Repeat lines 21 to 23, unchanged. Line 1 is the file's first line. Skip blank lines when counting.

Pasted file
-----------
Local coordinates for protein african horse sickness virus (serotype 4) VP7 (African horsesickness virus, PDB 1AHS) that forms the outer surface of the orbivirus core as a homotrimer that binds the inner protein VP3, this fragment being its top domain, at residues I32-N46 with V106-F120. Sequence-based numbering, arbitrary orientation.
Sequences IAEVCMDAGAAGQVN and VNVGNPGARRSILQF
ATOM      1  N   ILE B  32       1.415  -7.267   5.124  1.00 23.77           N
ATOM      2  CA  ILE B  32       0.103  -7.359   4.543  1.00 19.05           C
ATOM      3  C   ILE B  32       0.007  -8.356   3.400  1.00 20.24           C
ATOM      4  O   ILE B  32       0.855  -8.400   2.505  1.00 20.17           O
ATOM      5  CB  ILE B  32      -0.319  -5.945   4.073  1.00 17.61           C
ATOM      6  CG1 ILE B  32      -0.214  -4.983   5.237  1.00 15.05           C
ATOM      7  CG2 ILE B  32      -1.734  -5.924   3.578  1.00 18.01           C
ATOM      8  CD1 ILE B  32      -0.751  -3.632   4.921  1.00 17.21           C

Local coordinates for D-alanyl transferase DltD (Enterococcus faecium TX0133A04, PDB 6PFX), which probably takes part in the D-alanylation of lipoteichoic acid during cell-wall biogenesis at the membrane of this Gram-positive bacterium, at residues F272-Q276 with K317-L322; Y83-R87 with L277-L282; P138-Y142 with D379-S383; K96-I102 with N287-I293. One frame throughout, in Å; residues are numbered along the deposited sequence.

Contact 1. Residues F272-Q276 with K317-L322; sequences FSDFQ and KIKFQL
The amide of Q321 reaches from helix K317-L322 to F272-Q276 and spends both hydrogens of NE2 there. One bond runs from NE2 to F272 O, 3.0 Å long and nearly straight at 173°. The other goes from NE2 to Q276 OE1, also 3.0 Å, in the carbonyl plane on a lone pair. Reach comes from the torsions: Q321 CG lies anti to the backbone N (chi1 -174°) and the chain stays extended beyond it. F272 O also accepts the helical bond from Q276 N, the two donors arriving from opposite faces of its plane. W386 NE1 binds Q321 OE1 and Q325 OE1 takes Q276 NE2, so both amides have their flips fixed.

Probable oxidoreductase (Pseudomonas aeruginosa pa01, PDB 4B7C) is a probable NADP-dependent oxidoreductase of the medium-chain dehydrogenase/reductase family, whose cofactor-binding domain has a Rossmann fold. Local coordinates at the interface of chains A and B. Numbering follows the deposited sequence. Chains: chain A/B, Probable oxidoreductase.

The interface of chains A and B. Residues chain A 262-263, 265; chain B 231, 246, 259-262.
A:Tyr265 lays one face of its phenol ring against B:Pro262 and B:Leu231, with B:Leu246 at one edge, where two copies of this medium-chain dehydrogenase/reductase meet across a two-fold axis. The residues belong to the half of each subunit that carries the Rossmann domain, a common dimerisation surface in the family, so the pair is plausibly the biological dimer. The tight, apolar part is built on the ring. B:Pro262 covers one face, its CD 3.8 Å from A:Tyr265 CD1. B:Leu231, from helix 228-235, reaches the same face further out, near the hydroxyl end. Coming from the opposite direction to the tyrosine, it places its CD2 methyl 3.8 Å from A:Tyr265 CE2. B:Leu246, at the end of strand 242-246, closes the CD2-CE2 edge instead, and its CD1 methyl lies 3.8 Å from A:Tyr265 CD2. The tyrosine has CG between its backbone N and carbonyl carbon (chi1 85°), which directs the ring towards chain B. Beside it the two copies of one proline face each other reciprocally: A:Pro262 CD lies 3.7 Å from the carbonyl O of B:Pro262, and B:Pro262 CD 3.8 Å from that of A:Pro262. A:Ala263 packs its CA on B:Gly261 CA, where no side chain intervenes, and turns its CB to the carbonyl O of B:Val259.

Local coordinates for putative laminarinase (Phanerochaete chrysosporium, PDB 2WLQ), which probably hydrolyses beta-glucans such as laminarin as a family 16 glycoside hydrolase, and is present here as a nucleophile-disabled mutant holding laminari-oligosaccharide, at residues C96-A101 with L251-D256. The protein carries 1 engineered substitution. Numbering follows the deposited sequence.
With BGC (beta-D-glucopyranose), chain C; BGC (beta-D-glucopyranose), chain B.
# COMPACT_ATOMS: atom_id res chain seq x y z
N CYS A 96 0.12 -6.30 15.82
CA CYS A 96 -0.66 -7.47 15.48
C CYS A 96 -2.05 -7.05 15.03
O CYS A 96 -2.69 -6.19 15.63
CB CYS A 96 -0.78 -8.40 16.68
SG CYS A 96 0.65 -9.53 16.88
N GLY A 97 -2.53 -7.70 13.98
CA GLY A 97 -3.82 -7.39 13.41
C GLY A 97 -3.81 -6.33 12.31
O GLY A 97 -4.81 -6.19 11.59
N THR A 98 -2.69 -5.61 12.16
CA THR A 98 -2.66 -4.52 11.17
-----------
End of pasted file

CA CYS A 96 -0.66 -7.47 15.48
C CYS A 96 -2.05 -7.05 15.03
O CYS A 96 -2.69 -6.19 15.63